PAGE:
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Germans arrested for removing coronavirus barrier in Chiang Mai

Jack Burton

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Germans arrested for removing coronavirus barrier in Chiang Mai | The Thaiger
PHOTOS: Chiang Mai News
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A number of German expats have been arrested in Chiang Mai for allegedly trying to remove a community Covid-19 coronavirus barrier. The expats claim the barrier was blocking access to their home.

Locals, however disagreed, claiming the barrier was vital in stopping the spread of Covid-19 and filed a police report. The district headman claims the moving of their barrier was an illegal act and says the Germans should be prosecuted and fined. Chiang Mai Immigration was also called in to investigate the visa status of the Germans involved.

Chiang Mai One News claims it isn’t clear whether the barrier was completely preventing the Germans from accessing their properties. However from Chiang Mai News’s photo the barrier looks like it would stop a herd of stampeding elephants, let alone the German expats trying to get back to their property.

Germans arrested for removing coronavirus barrier in Chiang Mai | News by The Thaiger

Chiang Mai One says it’s one thing to require a temperature check before being allowed to enter an area, but if these people were being denied access to the homes that would be another matter.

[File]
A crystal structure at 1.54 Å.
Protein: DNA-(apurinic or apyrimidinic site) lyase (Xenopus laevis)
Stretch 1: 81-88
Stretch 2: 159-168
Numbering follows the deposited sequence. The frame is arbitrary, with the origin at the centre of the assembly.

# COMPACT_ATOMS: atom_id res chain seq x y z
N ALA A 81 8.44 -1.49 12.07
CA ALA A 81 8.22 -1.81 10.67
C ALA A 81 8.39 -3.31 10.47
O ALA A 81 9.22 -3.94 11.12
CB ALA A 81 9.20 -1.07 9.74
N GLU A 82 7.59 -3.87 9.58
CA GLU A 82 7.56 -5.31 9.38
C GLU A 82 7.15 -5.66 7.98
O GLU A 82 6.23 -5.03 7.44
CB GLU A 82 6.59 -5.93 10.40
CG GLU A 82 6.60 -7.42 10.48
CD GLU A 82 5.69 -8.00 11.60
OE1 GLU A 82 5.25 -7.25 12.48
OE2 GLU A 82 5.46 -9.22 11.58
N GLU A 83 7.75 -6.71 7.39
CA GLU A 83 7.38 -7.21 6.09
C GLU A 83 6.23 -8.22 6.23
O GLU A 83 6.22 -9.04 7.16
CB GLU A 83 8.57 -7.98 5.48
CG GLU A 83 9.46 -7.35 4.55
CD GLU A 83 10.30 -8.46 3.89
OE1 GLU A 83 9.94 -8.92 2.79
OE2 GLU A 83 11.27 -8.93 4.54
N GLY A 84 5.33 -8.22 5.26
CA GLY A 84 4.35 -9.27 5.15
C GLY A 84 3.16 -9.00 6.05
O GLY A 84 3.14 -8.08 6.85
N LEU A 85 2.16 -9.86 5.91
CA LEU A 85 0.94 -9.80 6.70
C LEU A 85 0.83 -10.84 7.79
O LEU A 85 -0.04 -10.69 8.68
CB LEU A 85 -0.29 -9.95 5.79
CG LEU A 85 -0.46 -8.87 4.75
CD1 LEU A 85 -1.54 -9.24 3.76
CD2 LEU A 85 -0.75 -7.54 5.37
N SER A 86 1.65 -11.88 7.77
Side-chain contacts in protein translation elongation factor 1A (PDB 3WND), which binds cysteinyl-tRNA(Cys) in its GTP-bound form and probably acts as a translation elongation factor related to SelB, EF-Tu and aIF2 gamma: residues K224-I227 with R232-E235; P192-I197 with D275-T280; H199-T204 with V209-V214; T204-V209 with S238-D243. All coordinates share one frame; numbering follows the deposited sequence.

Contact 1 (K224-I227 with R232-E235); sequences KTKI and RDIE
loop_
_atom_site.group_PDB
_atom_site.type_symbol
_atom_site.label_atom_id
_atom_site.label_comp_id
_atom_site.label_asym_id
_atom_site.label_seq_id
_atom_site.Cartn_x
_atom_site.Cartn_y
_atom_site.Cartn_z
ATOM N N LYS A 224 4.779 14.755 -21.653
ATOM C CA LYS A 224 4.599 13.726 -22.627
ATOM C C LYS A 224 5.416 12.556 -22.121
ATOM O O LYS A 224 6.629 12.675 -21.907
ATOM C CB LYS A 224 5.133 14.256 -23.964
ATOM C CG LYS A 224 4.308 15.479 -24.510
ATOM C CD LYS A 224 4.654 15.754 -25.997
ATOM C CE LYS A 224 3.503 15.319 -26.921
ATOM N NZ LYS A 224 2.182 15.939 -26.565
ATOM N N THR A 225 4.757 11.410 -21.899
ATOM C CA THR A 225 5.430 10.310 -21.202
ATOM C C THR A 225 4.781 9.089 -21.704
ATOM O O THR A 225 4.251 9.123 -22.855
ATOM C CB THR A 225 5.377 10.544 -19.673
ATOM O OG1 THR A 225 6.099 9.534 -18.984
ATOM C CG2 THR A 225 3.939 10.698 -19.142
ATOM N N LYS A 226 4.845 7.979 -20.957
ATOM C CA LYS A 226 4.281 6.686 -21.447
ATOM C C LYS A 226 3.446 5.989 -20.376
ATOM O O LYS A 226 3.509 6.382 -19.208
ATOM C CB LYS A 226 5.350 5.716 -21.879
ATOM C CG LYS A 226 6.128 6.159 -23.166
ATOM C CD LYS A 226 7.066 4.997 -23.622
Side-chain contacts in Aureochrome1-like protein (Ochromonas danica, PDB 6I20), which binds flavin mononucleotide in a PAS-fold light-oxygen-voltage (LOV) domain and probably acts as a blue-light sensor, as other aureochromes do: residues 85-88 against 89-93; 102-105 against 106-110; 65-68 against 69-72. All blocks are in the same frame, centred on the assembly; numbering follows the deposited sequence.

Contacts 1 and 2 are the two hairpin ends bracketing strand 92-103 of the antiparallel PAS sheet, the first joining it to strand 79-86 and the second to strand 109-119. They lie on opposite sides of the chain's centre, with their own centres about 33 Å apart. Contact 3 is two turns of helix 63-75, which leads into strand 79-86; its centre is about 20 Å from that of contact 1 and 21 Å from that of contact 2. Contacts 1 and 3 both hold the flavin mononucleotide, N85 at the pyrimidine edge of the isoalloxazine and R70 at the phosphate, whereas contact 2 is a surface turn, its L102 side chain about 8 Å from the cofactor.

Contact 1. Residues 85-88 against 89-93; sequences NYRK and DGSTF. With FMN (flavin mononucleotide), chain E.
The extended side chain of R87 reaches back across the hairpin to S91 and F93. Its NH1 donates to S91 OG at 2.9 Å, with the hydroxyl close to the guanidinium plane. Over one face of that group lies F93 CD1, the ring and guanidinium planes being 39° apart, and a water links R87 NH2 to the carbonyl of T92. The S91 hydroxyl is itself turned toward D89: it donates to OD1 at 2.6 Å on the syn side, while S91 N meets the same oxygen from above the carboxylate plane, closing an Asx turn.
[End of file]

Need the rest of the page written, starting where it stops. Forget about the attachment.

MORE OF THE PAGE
Xenophobia against foreigners, mainly ‘farang’ or caucasians, is popping up from time to time across Thailand where some Thais are blaming foreigners for the coronavirus outbreak in the Kingdom, despite the disease originating in China. Thais, restricted to their homes and unable to work, are looking for someone to blame and becoming increasingly frustrated and distressed about the situation.

This week a Phuket-based Facebook page ‘Spotlight Thailand’, mostly an anti-corruption advocate, went full rogue when the owner of the page called on local Phuketians to grab slingshots and rocks to fire at “shit tourists” who were defying the curfew or not wearing face masks. The original post was followed up with pictures of ‘foreigners’ travelling around the island or visiting various locations in a ‘shame file’.

Whether intended as a joke or not, there were hundreds of vicious responses in the comments to the posts endorsing the post and showing photos of their slingshots at the ready.

“Get out from my country if you cannot stay at home. Shit tourist#”

At this stage there have been no cases of foreigners being hit by high-speed rocks and the offending Facebook page has been taken down, by Facebook.

The Covid-19 outbreak in Thailand has been economically ruinous to Thais and working expats, particularly in the country’s tourist areas which will one day hope for the foreigners to return and open up their pockets once again.

SOURCES: Chiang Rai Times | Chiang Mai One | Chiang Mai News